There are two main reasons that people are opposed to the use of torture in the interrogation of suspected terrorists. First, the moral argument: Torture is a violation of liberal moral and ethical norms. The use of violence and cruelty by the state betrays our most deeply held values and ideals. Second, the pragmatic argument: Torture doesn't work, so it's not worth the damage to a country's public image. In this argument, a suspect being subjected to torture will say anything and everything to end the ordeal, and therefore evidence procured through torture is useless.
Interestingly, while the first argument may be the most powerful, many anti-torture advocates have moved to the second argument, primarily because the first leaves room for a utilitarian calculus. Yes, torture may be abhorrent to our liberal norms, but if, in extreme circumstances, such as the "ticking time bomb" scenario, the use of torture can prevent a large number of deaths or protect the larger fabric of society, its use may be justified. So, to avoid such leaving open such a possibility, many arguments against torture make the pragmatic argument: Torture doesn't work, and its use is damaging to the soft power of a liberal democratic state (as happened in the Abu Ghraib incident).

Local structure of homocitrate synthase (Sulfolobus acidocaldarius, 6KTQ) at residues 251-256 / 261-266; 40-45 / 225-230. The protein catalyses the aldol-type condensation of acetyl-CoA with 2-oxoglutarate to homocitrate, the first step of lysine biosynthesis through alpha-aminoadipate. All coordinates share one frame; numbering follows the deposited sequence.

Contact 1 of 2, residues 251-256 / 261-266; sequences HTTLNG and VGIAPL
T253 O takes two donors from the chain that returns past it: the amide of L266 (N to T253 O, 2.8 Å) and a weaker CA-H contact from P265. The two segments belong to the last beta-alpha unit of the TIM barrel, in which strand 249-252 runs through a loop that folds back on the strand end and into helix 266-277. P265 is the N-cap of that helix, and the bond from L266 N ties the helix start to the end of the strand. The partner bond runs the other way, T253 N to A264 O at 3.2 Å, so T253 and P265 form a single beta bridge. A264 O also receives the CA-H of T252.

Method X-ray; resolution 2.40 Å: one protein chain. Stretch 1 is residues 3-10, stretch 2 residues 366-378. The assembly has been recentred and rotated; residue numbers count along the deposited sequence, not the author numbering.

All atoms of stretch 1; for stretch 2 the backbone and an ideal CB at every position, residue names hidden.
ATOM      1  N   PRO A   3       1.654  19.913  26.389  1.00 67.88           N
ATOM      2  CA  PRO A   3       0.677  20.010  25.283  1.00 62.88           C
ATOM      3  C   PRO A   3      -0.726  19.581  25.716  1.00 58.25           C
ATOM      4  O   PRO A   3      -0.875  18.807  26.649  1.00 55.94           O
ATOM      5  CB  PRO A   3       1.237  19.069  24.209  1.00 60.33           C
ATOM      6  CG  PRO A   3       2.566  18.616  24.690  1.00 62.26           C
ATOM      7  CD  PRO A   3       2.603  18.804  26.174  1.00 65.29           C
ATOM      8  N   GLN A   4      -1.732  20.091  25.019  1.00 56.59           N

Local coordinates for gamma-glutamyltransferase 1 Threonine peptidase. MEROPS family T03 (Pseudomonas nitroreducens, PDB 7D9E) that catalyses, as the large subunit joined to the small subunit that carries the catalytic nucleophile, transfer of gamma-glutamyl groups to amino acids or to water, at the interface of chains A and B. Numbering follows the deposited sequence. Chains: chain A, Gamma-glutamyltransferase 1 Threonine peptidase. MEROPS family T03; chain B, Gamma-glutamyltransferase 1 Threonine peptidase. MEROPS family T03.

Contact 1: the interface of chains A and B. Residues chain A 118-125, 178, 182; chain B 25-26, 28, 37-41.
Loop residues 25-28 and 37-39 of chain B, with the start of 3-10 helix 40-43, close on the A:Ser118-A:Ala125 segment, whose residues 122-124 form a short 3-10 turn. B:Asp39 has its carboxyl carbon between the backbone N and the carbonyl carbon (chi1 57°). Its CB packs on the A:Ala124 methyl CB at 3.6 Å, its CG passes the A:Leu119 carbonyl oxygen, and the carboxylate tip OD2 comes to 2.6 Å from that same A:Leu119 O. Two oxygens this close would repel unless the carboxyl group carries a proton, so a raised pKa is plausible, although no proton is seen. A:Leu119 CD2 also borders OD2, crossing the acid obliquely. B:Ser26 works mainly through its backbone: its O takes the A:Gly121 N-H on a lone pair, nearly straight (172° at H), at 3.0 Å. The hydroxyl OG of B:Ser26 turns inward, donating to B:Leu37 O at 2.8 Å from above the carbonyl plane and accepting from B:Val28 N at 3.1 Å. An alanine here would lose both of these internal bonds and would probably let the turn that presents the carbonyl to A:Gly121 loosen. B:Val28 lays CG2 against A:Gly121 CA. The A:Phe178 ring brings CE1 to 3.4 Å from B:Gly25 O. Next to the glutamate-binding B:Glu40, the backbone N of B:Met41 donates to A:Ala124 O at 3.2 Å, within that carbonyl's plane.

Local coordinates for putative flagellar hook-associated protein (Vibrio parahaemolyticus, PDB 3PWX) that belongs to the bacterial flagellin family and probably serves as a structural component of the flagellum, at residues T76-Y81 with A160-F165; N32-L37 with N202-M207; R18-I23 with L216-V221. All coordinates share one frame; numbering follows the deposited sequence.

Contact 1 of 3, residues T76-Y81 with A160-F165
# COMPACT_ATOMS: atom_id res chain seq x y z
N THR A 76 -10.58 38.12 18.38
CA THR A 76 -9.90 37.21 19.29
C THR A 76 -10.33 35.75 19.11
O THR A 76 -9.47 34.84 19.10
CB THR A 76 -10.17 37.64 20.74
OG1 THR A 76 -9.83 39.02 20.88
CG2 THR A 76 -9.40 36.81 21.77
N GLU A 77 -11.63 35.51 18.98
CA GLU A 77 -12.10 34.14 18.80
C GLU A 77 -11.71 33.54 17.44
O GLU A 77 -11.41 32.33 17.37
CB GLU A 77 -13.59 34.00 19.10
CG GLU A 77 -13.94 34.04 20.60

I have blogged many times (here, here, and here, for example) about torture and how I do not buy the logic of the pragmatic argument. Simply put: If torture doesn't work, then why is its use even a question? If it's so obvious to everyone that torture produces false confessions and made-up evidence, then why would those tasked with preventing terrorism and protecting their countries even want to use torture? Why would they waste their time pursuing false leads? It simply makes no logical sense. I have much more sympathy for the moral argument, although I also find logic in the argument for allowing the use of coercive interrogation tactics (and no, this is not just a euphemism...I'll explain more about this below) in certain circumstances.
So, I was quite excited for a lecture by Yohai Kitron, the former Chief of Interrogation of the Shabak (the Israeli FBI, more or less, also known as the Shin Bet) entitled The Failed Logic of Torture. At last, I thought, I'd get the real answer as to why torture is ineffective.
Mr. Kitron, however, did not make that argument. First, he differentiated between torture, which is the sadistic use of cruelty, and coercive interrogation, which is the controlled use of violence (or the threat of violence) to further an interrogation by undermining the mental safety and security of the suspect. Mr. Kitron claimed that while coercive interrogation is no more effective than non-coercive methods, it is most certainly faster. Thus, Israel now only uses coercive methods in "ticking bomb" scenarios, for example if a suspected terrorist in custody is believed to have information about a suicide bomber on his way to a target.